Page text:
The Little Book of Skiing Law Ebook
Select a format
Select subscription type
Terms & conditions
Subscribers receive the product(s) listed on the Order Form and any Updates made available during the annual subscription period. Shipping and handling fees are not included in the annual price.
Subscribers are advised of the number of Updates that were made to the particular publication the prior year. The number of Updates may vary due to developments in the law and other publishing issues, but subscribers may use this as a rough estimate of future shipments. Subscribers may call Customer Support at 800-833-9844 for additional information.
Subscribers may cancel this subscription by: calling Customer Support at 800-833-9844; emailing firstname.lastname@example.org; or returning the invoice marked "CANCEL".
If subscribers cancel within 30 days after the product is ordered or received and return the product at their expense, then they will receive a full credit of the price for the annual subscription.
If subscribers cancel between 31 and 60 days after the invoice date and return the product at their expense, then they will receive a 5/6th credit of the price for the annual subscription. No credit will be given for cancellations more than 60 days after the invoice date. To receive any credit, subscriber must return all product(s) shipped during the year at their expense within the applicable cancellation period listed above.
Skiing, snowboarding, tobogganing, and other types of snow sports attract an affable and interesting range of people, and one has to be impressed that the sport can exert such strong influence on so wide a variety of humanity. But all glamour and eccentricities aside, skiing can be--how to say it?--dangerous.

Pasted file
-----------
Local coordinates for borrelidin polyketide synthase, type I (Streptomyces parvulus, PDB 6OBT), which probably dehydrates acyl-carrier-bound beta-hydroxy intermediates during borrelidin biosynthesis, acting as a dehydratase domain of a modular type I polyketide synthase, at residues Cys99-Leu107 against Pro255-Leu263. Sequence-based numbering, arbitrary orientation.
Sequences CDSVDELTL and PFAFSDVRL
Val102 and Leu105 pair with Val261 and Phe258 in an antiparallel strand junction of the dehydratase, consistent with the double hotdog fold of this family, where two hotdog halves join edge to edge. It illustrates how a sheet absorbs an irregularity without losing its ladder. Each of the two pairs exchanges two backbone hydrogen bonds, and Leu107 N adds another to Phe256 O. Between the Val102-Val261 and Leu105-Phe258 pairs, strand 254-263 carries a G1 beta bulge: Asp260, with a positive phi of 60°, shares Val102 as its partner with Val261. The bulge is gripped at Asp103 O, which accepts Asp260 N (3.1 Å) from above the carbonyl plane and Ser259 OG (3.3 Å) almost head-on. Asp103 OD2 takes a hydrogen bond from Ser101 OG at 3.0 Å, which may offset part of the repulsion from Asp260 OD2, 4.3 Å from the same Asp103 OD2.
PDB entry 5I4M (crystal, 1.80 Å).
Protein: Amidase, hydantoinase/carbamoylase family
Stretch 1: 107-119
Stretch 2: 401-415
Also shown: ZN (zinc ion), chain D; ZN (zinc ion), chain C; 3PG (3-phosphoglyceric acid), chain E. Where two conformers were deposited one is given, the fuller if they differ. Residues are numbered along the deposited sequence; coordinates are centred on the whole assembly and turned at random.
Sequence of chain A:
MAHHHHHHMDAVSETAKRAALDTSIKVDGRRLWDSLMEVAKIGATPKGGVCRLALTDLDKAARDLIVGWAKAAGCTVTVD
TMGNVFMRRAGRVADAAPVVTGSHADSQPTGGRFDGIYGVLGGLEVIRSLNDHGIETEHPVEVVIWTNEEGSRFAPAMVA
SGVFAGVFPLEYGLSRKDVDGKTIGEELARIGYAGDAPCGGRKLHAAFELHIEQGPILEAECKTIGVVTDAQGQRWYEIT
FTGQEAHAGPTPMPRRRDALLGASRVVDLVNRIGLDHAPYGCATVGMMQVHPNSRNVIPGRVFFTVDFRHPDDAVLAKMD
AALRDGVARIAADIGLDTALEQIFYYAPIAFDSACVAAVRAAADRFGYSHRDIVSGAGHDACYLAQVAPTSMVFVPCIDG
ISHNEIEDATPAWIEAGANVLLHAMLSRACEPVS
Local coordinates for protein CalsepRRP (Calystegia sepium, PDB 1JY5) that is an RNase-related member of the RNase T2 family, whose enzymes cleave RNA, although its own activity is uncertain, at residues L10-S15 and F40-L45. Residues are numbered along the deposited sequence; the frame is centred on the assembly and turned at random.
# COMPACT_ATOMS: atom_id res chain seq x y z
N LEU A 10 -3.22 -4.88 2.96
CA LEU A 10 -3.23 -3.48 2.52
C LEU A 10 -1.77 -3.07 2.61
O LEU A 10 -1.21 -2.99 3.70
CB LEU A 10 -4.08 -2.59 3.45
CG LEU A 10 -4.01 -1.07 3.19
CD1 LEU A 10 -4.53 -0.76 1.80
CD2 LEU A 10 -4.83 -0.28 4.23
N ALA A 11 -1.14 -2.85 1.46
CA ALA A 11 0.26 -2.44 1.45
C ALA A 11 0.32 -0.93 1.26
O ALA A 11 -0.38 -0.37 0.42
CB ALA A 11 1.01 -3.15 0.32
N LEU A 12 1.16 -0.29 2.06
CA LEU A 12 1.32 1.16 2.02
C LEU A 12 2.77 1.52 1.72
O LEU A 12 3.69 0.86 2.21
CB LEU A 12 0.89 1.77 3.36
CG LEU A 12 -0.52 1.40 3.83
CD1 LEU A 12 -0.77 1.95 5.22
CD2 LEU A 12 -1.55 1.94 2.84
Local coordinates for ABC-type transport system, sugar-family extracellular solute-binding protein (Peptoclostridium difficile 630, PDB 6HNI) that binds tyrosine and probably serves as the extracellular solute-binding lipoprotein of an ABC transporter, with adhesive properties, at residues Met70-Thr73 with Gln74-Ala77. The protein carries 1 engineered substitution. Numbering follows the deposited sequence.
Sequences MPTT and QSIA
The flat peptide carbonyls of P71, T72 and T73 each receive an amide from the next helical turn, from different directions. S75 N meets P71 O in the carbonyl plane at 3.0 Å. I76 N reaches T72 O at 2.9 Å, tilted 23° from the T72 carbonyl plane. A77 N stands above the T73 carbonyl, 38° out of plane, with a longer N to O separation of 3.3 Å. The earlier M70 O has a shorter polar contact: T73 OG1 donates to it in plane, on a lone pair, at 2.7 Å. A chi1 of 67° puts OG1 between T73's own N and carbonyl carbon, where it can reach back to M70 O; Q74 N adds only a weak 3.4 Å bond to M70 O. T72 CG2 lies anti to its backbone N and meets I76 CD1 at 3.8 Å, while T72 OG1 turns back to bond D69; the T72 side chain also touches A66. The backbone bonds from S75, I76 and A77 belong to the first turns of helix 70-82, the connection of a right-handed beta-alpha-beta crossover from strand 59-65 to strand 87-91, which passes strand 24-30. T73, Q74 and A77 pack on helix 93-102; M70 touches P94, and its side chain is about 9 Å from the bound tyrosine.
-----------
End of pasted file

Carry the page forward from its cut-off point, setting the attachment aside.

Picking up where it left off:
Because all skiers know the sport is somewhat hazardous, the thorny question the courts wrestle with is whether the particular risks the skier is about to encounter have been voluntarily assumed. For instance, is falling down an unmarked ravine near a ski run an "inherent danger and risk" of skiing?
There are also much more novel and diverse legal questions surrounding skiing than one might imagine, including whether the Utah tourism bureau can freely use the phrase "The Greatest Snow on Earth" without offending the venerable circus trademark. And then, of course, there are the more amusing moments on the slopes, like the flight attendant who on a layover day was injured while skiing and then applied to the airline for workers compensation, and the skier who parked illegally, had her car towed, then stealthily "reclaimed" the car from the impound lot without paying--and who claimed indignantly that her constitutional rights were violated.
Many more equally interesting controversies are covered in The Little Book of Skiing Law, arising from such alluring ski resorts as Aspen, Vail, Copper Mountain, Snowbird, Jackson Hole, Killington, and Stratton Mountain.
eBooks, CDs, downloadable content, and software purchases are noncancelable, nonrefundable and nonreturnable. Click here for more information about LexisNexis eBooks. The eBook versions of this title may feature links to Lexis+® for further legal research options. A valid subscription to Lexis+® is required to access this content.